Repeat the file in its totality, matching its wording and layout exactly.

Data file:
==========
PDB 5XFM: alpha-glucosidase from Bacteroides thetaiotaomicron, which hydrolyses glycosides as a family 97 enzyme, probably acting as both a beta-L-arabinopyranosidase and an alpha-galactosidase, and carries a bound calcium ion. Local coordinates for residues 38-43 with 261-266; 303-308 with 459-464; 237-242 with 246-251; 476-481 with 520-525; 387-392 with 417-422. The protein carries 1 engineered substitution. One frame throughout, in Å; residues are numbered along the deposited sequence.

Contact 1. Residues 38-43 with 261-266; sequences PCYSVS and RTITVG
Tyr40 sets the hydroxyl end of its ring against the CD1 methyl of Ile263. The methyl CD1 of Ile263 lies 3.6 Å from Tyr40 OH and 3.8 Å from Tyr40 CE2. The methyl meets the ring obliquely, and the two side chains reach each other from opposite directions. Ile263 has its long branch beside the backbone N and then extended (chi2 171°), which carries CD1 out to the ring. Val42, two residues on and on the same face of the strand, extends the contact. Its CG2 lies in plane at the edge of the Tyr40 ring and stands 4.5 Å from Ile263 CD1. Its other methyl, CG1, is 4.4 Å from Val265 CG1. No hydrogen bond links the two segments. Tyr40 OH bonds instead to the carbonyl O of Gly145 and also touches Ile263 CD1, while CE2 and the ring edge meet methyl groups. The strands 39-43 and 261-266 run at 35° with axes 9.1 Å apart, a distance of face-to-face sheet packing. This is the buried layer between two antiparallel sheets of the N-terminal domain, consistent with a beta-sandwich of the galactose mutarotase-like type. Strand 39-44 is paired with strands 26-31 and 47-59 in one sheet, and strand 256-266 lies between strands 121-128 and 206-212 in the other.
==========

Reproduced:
PDB 5XFM: alpha-glucosidase from Bacteroides thetaiotaomicron, which hydrolyses glycosides as a family 97 enzyme, probably acting as both a beta-L-arabinopyranosidase and an alpha-galactosidase, and carries a bound calcium ion. Local coordinates for residues 38-43 with 261-266; 303-308 with 459-464; 237-242 with 246-251; 476-481 with 520-525; 387-392 with 417-422. The protein carries 1 engineered substitution. One frame throughout, in Å; residues are numbered along the deposited sequence.

Contact 1. Residues 38-43 with 261-266; sequences PCYSVS and RTITVG
Tyr40 sets the hydroxyl end of its ring against the CD1 methyl of Ile263. The methyl CD1 of Ile263 lies 3.6 Å from Tyr40 OH and 3.8 Å from Tyr40 CE2. The methyl meets the ring obliquely, and the two side chains reach each other from opposite directions. Ile263 has its long branch beside the backbone N and then extended (chi2 171°), which carries CD1 out to the ring. Val42, two residues on and on the same face of the strand, extends the contact. Its CG2 lies in plane at the edge of the Tyr40 ring and stands 4.5 Å from Ile263 CD1. Its other methyl, CG1, is 4.4 Å from Val265 CG1. No hydrogen bond links the two segments. Tyr40 OH bonds instead to the carbonyl O of Gly145 and also touches Ile263 CD1, while CE2 and the ring edge meet methyl groups. The strands 39-43 and 261-266 run at 35° with axes 9.1 Å apart, a distance of face-to-face sheet packing. This is the buried layer between two antiparallel sheets of the N-terminal domain, consistent with a beta-sandwich of the galactose mutarotase-like type. Strand 39-44 is paired with strands 26-31 and 47-59 in one sheet, and strand 256-266 lies between strands 121-128 and 206-212 in the other.